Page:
For example, if you thought $45,000 to buy a new pickup truck for the town highway department was extravagant, you could certainly make a motion to reduce the town budget by $45,000 but you couldn't control where the town selectboard subtracted the money. They could still buy the pickup truck and reduce spending in other areas by $45,000 in order to bring things in line with the overall approved amount.

I suspect this rule is there so people won't hamstring the functioning of town government by, for example, voting to strike the money used to pay for electricity in town offices. And before you ask, "why would they do that?" consider who actually has time to attend town meeting: it's not busy professionals. It's self-employed people, small business owners who close up for the day, unemployed people, moms, retired people, and, well, outright cranks and weirdos. You never know what you're going to get.

The town board and the school board hold public forums in the weeks prior to town meeting to offer residents an opportunity to make their feelings known and to ask questions, but most years they're lightly attended at best. I suspect that a lot of people don't actually care about specifics -- they just get their rocks off showing up at Town Meeting and offering angry theories about extravagance and waste and offering motions that will "solve everything".

As the official meeting notice explains, today's Richmond Town Meeting has various agenda items to cover: a school budget, a town budget, a school bond issue, and a town road repair item. Thank God the school budget and town road repair item are voted on during all-day voting via Australian ballot. I just wish the town budget was as well. It's not that I'm anti-democracy; it's that there's undeniably a weird urge in some people to break things that don't need fixing. You haven't lived until you've watched a Town Meeting attempt to reduce a budget for a program below a state-mandated amount, just because.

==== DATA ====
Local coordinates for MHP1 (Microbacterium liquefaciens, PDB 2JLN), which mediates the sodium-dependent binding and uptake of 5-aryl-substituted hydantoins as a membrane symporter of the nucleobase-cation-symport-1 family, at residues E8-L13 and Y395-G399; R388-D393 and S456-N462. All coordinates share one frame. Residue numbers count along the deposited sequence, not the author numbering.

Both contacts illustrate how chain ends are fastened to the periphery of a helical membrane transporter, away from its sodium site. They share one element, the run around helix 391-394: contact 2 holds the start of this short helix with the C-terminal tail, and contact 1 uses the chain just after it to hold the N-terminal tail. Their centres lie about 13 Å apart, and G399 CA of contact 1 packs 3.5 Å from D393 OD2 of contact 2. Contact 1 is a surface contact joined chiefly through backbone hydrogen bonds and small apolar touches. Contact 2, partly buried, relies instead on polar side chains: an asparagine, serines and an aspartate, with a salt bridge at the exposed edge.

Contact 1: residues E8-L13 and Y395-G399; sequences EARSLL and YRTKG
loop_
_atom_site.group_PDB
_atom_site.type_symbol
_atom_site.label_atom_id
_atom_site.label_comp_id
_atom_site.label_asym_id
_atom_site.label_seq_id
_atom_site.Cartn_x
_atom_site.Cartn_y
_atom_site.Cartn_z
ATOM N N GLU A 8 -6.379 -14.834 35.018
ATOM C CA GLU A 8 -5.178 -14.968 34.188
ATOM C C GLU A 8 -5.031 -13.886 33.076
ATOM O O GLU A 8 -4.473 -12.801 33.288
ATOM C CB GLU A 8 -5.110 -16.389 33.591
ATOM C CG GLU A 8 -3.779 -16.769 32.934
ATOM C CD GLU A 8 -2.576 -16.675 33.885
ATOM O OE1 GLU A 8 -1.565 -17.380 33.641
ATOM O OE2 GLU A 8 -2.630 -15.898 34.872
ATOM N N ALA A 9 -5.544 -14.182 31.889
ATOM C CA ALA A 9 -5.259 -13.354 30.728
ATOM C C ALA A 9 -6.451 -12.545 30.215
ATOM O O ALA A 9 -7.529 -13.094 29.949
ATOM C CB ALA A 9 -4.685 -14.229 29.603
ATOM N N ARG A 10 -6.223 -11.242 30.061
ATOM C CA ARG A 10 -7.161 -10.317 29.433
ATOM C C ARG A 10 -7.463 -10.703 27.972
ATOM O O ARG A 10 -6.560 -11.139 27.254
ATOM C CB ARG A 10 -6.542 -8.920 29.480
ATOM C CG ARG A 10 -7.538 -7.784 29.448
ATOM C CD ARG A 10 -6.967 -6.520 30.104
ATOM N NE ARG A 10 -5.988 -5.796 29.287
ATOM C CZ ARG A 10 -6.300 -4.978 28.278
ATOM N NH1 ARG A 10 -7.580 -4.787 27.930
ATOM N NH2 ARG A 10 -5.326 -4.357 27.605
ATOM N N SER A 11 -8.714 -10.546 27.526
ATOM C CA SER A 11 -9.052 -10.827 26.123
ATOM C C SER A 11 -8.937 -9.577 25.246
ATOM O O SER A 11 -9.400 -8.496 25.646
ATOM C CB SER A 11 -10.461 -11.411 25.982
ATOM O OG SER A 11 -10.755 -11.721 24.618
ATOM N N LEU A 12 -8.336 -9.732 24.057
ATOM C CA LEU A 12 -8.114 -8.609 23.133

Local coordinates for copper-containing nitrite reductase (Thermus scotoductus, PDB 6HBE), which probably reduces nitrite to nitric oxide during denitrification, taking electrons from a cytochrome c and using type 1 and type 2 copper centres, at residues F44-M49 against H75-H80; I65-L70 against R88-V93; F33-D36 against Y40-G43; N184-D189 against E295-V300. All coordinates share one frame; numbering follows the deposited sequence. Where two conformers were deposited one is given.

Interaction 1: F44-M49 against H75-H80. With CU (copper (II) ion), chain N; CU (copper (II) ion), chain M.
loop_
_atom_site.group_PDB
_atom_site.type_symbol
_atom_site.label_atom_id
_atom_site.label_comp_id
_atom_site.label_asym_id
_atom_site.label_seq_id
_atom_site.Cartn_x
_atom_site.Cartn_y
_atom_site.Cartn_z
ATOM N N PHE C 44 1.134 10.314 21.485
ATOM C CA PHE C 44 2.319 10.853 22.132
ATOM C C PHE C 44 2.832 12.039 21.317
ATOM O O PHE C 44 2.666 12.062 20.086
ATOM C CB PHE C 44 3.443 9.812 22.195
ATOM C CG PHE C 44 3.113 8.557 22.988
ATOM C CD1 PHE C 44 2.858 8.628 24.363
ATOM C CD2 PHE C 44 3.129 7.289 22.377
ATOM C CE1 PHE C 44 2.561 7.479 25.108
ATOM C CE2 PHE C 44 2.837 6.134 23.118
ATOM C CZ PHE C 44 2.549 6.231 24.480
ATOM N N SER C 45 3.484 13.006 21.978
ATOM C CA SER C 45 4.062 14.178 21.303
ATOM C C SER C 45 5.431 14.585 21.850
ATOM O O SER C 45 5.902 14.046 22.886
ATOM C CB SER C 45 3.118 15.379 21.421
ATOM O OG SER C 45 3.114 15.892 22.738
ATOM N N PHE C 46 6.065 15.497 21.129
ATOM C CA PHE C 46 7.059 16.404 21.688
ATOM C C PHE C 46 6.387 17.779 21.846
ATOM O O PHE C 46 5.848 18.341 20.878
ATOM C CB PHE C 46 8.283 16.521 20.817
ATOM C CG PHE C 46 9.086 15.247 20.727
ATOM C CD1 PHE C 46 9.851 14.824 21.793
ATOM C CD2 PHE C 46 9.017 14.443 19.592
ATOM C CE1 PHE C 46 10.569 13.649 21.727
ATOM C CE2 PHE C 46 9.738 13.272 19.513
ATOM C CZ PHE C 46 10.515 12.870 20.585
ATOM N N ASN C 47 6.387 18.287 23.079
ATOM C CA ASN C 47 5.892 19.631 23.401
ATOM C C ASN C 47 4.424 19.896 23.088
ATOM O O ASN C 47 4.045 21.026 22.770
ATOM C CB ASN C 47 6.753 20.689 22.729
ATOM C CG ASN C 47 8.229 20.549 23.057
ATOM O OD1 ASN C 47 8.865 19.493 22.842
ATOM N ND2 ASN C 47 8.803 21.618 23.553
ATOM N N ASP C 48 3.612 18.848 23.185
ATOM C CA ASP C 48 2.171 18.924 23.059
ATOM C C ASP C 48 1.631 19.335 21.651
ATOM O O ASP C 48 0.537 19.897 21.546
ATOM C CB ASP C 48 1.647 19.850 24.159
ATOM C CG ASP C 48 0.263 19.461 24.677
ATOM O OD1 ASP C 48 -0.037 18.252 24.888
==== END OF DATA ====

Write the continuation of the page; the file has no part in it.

But again, I'm skipping all that; I've got be at work. I did make sure to hustle down to the school this morning almost as soon as they opened for the specific reason of casting a vote against a specific member of our town Selectboard who's running for re-election. Every town has its share of angry cranks -- we just happen to have one who's actually on the Selectboard and has basically managed to poison half the Selectboard meetings with angry wranglings with the town officers and other members of the Selectboard. I could say a lot more about this person -- and probably get sued for libel in the process -- but I'm not going to. Just suffice it to say that I'm keeping my fingers crossed that our local millstone is gone from our necks after today.

jayfurr: (Platypus)
[livejournal.com profile] caroleotter and I got up early today and were out the door by 7 am in order to hurry down to the local middle school to cast our votes for our town selectboard.